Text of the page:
- The system-management layer (called DSM, or Distributed System Manager, in the example shown in Figure 6 ) allows processes to register their dependence on other processes in order that they're notified if another process in the relationship is terminated or compromised. The DSM layer also monitors nodes (instances of the RTOS), so that if one is shutdown or fails, processes on other nodes are notified.
- In this example, which implements the example system described earlier, an instance of the Windows OS has been added and the functionality is also extended to that operating system.
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Referring to the application in Figure 1, we can now have the video camera application (which we'll call FB3) run by Process C on Core 3 and the PLC (FB2) run by Process B on Core 2 of a multicore platform. As before, the video application needs to inform the PLC when it has completed its video capture and analysis and tell the PLC whether the results are successful or not. If both applications were run on a single processor, passing such information would be easy to do using a mailbox transport object.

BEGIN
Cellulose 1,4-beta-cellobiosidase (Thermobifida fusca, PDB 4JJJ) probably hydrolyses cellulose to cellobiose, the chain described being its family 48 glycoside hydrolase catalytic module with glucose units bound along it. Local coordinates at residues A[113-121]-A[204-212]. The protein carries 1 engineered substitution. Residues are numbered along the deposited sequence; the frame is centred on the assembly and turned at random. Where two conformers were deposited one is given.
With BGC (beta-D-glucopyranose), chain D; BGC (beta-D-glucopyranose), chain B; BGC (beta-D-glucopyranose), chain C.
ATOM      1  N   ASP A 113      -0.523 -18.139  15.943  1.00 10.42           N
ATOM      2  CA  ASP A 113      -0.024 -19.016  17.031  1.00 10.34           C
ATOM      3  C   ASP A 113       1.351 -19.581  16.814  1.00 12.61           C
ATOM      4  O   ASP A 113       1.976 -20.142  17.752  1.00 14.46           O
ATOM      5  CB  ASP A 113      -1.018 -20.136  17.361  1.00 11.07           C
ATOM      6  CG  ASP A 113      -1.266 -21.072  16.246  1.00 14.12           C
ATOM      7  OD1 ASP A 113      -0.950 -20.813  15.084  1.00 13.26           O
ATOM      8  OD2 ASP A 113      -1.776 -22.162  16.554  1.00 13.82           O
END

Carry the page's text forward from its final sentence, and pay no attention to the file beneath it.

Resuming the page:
With global objects and the associated global object network, the same mechanism can be used with the addition of three program steps. First, the PLC (Process B) needs to make the Mailbox “global” so that processes running on other nodes/processors can discover it. Then two additional instructions must be executed to allow a remote process, such as Process C, to find a global object, in this case the Mailbox, so that it can write to it. Table 1 shows a listing of the commands that would be executed by both processes, with the additional instruction shown in bold and underlined.
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Note also that the DSM registers the connection between the processes when the Mailbox is established. So if the Process B that is the PLC application faulted, the video app, Process C, would be notified and would take appropriate action.